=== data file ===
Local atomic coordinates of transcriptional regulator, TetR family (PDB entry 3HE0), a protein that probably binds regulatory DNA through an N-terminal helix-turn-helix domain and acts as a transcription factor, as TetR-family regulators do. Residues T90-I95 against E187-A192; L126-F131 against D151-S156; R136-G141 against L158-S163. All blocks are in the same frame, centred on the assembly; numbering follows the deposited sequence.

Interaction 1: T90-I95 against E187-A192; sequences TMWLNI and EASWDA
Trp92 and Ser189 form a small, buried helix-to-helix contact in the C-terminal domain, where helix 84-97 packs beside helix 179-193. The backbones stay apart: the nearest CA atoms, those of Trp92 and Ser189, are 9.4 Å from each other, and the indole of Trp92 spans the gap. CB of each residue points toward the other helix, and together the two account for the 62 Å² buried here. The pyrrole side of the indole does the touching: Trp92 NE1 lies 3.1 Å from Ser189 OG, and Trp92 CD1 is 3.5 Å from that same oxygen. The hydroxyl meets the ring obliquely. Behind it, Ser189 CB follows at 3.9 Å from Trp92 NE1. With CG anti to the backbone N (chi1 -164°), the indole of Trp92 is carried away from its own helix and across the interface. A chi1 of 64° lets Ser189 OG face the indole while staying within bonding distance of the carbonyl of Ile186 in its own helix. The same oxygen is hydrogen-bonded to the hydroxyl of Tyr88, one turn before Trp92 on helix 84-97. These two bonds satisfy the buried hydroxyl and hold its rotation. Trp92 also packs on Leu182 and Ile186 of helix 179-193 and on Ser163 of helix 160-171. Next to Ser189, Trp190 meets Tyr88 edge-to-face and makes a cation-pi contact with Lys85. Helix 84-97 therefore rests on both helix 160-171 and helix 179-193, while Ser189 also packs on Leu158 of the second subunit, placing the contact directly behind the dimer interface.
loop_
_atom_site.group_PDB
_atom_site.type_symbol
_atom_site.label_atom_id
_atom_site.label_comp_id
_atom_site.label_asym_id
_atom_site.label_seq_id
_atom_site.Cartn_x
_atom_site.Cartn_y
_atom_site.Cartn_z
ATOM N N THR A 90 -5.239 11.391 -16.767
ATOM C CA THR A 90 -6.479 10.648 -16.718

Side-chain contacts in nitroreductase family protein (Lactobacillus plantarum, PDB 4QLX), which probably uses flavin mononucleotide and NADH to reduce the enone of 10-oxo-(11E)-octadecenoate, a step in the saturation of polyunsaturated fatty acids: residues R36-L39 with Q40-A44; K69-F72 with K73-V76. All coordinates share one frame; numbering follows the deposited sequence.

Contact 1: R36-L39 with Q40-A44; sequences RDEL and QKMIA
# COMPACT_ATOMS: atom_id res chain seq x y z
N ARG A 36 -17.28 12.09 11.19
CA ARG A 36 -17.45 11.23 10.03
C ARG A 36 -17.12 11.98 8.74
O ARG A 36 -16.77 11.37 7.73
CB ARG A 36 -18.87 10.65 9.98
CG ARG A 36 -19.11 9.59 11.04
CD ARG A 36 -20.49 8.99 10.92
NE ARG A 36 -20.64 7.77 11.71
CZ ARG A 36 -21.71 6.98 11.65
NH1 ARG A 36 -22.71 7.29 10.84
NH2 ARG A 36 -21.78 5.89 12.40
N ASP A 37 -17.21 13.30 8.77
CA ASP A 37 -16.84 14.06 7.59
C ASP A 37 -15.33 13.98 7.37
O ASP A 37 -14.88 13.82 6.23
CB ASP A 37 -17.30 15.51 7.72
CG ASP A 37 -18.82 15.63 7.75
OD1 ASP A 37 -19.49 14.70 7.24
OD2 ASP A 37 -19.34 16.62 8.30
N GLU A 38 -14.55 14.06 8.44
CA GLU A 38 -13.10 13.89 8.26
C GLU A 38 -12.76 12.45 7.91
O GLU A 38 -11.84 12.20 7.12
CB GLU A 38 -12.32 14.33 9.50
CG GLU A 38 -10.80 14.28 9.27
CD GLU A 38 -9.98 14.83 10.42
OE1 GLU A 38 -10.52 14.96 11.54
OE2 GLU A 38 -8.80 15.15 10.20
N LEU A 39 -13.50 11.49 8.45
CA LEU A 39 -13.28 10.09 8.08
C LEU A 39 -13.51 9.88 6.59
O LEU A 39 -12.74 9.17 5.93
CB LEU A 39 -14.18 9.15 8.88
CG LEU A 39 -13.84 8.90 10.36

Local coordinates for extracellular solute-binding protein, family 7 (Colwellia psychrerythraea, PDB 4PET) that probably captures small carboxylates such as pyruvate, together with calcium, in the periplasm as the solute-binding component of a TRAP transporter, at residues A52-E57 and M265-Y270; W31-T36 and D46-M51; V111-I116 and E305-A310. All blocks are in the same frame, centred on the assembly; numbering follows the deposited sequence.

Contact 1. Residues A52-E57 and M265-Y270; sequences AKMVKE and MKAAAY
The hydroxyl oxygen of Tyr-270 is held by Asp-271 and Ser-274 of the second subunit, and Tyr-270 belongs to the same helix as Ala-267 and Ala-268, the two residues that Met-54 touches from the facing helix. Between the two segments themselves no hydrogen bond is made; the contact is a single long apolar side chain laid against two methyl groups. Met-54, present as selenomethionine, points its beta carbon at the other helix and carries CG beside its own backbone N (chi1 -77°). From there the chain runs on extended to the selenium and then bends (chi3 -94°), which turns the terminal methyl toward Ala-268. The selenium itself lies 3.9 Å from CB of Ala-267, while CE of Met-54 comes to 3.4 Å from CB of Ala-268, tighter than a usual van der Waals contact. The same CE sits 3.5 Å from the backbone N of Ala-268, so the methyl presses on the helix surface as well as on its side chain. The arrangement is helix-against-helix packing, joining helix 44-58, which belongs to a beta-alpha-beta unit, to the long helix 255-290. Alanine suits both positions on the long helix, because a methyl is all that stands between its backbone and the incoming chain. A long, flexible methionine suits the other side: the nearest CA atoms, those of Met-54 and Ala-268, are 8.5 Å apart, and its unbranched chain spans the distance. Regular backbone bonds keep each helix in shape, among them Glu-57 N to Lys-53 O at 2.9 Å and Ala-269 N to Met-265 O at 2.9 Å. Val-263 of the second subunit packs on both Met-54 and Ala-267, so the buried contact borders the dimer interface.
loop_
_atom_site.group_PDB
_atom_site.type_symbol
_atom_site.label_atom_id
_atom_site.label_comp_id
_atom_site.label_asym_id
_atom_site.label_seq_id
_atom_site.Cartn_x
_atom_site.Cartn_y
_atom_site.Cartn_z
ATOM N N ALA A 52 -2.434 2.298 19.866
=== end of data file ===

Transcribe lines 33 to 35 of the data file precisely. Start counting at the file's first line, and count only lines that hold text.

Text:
O ASP A 37 -14.88 13.82 6.23
CB ASP A 37 -17.30 15.51 7.72
CG ASP A 37 -18.82 15.63 7.75